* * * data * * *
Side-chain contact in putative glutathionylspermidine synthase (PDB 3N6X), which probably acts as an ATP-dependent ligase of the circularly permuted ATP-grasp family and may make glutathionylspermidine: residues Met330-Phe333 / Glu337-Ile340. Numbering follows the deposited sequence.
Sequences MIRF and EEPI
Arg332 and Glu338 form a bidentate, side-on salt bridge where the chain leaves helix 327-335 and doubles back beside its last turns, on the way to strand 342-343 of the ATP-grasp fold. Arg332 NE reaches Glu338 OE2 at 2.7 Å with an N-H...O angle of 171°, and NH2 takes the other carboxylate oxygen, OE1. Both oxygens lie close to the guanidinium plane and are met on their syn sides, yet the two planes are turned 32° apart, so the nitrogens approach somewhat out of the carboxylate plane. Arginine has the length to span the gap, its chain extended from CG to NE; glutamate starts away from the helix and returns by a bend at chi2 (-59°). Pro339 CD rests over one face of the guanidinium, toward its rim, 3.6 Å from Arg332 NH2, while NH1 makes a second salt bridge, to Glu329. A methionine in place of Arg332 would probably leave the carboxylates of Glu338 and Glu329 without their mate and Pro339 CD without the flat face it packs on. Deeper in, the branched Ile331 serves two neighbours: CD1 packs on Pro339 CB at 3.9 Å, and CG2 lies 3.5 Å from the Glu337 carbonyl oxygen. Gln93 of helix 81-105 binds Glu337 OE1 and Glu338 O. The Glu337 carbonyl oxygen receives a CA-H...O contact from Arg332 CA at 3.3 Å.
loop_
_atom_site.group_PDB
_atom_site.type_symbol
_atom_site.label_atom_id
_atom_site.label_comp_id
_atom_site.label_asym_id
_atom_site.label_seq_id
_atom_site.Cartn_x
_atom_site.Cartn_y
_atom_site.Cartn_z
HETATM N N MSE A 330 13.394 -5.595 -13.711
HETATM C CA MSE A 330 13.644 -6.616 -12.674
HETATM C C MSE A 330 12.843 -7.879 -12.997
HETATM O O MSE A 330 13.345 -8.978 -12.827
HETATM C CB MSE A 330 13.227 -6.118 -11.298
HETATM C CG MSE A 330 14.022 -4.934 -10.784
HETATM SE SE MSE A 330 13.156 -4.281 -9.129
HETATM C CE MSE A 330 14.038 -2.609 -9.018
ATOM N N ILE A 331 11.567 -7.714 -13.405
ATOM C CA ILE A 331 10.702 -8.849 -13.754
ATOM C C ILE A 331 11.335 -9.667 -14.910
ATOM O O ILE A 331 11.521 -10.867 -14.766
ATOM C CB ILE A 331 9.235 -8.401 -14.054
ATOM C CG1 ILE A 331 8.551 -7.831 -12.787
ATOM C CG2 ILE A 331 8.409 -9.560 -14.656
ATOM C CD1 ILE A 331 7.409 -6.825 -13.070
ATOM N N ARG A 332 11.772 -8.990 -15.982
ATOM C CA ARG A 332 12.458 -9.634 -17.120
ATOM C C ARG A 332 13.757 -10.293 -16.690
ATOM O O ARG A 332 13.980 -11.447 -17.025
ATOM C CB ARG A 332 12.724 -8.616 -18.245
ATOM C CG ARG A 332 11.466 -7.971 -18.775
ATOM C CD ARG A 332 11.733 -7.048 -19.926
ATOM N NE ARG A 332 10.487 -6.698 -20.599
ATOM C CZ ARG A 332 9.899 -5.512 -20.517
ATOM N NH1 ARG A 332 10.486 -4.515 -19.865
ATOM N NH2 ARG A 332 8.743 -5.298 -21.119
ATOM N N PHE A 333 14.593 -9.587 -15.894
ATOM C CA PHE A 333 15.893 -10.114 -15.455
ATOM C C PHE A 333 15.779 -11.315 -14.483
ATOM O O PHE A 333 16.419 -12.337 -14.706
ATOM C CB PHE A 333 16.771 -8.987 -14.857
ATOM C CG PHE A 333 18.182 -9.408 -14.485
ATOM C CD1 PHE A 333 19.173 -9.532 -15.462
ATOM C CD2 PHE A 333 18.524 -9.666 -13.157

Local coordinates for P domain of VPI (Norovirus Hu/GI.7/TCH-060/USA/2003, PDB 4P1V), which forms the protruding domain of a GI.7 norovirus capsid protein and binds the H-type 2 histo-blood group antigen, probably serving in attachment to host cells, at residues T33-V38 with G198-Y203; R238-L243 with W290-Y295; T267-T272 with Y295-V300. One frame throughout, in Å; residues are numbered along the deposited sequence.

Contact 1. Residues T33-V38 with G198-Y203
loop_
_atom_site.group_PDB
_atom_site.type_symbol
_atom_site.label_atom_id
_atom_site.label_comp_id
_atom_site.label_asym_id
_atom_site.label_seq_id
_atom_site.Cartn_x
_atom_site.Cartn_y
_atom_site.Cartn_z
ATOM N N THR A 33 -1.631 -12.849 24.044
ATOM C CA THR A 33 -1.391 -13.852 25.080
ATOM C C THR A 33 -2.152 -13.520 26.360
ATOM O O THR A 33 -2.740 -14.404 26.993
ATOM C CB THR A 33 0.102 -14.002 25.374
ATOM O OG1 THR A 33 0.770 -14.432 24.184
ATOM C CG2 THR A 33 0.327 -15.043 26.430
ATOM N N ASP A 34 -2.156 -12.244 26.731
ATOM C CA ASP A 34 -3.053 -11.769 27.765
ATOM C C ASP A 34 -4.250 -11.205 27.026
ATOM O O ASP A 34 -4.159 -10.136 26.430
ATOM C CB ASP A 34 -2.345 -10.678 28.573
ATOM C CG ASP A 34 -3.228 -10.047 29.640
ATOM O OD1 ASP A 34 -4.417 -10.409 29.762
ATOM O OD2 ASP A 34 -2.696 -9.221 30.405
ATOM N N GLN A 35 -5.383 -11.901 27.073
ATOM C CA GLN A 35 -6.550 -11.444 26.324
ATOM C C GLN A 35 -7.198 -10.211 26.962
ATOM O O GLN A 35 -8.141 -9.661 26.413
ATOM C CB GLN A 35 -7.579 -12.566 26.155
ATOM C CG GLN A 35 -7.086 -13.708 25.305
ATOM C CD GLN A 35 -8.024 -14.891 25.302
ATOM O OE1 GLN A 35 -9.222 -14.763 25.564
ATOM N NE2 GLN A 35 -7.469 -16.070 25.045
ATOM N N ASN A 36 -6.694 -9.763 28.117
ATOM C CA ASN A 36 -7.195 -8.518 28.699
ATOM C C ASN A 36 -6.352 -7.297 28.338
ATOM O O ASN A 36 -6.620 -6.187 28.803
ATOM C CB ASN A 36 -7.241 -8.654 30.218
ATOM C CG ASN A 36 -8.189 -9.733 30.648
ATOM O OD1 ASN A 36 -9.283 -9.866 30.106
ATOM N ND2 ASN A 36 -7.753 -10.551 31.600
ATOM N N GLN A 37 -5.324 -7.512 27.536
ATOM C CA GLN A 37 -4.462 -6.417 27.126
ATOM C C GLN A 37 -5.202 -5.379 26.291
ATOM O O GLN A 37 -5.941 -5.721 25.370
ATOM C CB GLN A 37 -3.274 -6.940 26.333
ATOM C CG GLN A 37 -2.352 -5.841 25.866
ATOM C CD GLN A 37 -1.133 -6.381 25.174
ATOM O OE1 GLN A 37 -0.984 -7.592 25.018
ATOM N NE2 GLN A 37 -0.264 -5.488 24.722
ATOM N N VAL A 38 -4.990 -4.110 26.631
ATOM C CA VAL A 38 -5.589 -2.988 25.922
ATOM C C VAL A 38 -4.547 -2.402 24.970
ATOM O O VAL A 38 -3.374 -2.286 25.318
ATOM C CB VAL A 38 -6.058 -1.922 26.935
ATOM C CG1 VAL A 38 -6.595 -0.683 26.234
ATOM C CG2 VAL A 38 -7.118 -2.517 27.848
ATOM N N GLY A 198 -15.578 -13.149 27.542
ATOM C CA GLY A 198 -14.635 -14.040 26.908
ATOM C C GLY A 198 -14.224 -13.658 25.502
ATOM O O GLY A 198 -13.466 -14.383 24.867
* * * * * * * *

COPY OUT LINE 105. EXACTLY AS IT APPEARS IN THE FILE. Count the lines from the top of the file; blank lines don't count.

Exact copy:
ATOM O O VAL A 38 -3.374 -2.286 25.318